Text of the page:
All this made the 2015 election win the triumph of a husk. A party with a membership in long-term and perhaps irreversible decline, which in many seats had no activists at all, delivered crushing defeats to its opponents across England and Wales.

Like José Mourinho’s sides, which, he once boasted, won “without the ball”, the Conservatives won without members. In Cumbria the party had no ground campaign and two paper candidates. But letters written by the Defence Secretary, Michael Fallon, were posted to every household where someone was employed making Trident submarines, warning that their jobs would be under threat under a Labour government. This helped the Tories come close to taking out both Labour MPs, John Woodcock in Barrow and Furness and Jamie Reed in Copeland. It was no small feat: Labour has held Barrow since 1992 and has won Copeland at every election it has fought.

The Tories have become the zombies of British politics: still moving though dead from the neck down. And not only moving, but thriving. One Labour MP in Brighton spotted a baby in a red Babygro and said to me: “There’s our next [Labour] prime minister.” His Conservative counterparts also believe that their rivals are out of power for at least a decade.

Yet there are more threats to the zombie Tories than commonly believed. The European referendum will cause endless trouble for their whips over the coming years. And for all there’s a spring in the Conservative step at the moment, the party has a majority of only 12 in the Commons. Parliamentary defeats could easily become commonplace. But now that Labour has elected Jeremy Corbyn – either a more consensual or a more chaotic leader than his predecessors, depending on your perspective – division within parties will become a feature, rather than a quirk, at Westminster. There will be “splits” aplenty on both sides of the House.

The bigger threat to Tory hegemony is the spending cuts to come, and the still vulnerable state of the British economy. In the last parliament, George Osborne’s cuts fell predominantly on the poorest and those working in the public sector. They were accompanied by an extravagant outlay to affluent retirees. As my colleague Helen Lewis wrote last week, over the next five years, cuts will fall on the sharp-elbowed middle classes, not just the vulnerable. Reductions in tax credits, so popular among voters in the abstract, may prove just as toxic as the poll tax and the abolition of the 10p bottom income-tax rate – both of which were popular until they were actually implemented.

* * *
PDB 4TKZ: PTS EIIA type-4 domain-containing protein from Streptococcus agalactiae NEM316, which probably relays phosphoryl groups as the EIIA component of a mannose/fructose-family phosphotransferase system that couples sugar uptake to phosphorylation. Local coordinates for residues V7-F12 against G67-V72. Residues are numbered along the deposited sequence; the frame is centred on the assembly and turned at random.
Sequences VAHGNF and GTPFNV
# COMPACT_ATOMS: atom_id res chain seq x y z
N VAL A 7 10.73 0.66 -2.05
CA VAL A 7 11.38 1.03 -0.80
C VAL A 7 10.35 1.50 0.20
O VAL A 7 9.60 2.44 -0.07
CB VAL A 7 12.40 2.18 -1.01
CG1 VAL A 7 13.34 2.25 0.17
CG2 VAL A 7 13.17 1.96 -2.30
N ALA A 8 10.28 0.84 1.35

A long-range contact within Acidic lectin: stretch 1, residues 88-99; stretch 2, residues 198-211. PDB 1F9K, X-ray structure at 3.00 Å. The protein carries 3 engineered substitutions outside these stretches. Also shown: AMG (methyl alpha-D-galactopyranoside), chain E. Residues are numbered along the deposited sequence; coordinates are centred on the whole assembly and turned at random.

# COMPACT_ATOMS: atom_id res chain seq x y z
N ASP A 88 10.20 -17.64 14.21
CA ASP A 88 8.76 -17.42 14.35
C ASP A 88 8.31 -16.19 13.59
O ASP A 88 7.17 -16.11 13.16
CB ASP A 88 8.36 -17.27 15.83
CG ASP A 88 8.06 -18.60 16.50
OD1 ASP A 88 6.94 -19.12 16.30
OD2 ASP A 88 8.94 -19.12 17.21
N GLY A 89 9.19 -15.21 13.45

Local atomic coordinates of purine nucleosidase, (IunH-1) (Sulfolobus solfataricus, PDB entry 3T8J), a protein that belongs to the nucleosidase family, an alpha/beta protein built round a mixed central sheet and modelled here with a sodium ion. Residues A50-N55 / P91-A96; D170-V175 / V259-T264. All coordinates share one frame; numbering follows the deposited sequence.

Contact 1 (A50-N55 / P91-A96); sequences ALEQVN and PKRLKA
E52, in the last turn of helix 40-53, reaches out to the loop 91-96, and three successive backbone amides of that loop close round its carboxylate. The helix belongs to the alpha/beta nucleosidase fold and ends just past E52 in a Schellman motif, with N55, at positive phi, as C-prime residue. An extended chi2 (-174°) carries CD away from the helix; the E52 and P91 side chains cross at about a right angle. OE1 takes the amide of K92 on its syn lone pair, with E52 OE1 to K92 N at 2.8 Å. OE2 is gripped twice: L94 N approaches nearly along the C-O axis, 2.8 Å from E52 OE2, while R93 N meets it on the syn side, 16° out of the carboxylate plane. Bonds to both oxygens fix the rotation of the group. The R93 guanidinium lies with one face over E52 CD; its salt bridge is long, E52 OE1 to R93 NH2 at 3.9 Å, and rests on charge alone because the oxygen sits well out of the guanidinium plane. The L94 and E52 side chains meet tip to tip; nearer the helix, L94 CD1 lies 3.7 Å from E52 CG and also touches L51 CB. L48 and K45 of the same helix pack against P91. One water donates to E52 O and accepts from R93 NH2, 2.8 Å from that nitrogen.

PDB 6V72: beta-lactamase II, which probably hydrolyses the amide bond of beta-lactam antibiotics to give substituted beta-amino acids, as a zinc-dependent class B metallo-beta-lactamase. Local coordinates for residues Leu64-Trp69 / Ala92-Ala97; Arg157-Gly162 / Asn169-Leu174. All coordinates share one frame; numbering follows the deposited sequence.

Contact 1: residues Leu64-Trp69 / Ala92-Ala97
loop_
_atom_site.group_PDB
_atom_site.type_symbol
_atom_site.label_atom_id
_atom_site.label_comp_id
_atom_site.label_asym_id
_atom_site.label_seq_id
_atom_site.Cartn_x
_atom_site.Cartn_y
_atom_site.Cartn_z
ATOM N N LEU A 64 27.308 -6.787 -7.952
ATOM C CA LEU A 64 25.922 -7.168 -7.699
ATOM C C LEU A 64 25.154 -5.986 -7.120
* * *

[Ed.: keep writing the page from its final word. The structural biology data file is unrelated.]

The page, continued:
Added to that, the British economy has what the economist Stephen King calls “the Titanic problem”: a surplus of icebergs, a deficit of lifeboats. Many of the levers used by Gordon Brown and Mervyn King in the last recession are not available to David Cameron and the chief of the Bank of England, Mark Carney: debt-funded fiscal stimulus is off the table because the public finances are already in the red. Interest rates are already at rock bottom.

Yet against that grim backdrop, the Conservatives retain the two trump cards that allowed them to win in May: questions about Labour’s economic competence, and the personal allure of David Cameron. The public is still convinced that the cuts are the result of “the mess” left by Labour, however unfair that charge may be. If a second crisis strikes, it could still be the Tories who feel the benefit, if they can convince voters that the poor state of the finances is still the result of New Labour excess rather than Cameroon failure.

As for Cameron, in 2015 it was his lead over Ed Miliband as Britons’ preferred prime minister that helped the Conservatives over the line. This time, it is his withdrawal from politics which could hand the Tories a victory even if the economy tanks or cuts become widely unpopular. He could absorb the hatred for the failures and the U-turns, and then hand over to a fresher face. Nicky Morgan or a Sajid Javid, say, could yet repeat John Major’s trick in 1992, breathing life into a seemingly doomed Conservative project. For Labour, the Tory zombie remains frustratingly lively. 

Stephen Bush is editor of the Staggers, the New Statesman’s political blog.

This article first appeared in the 01 October 2015 issue of the New Statesman, The Tory tide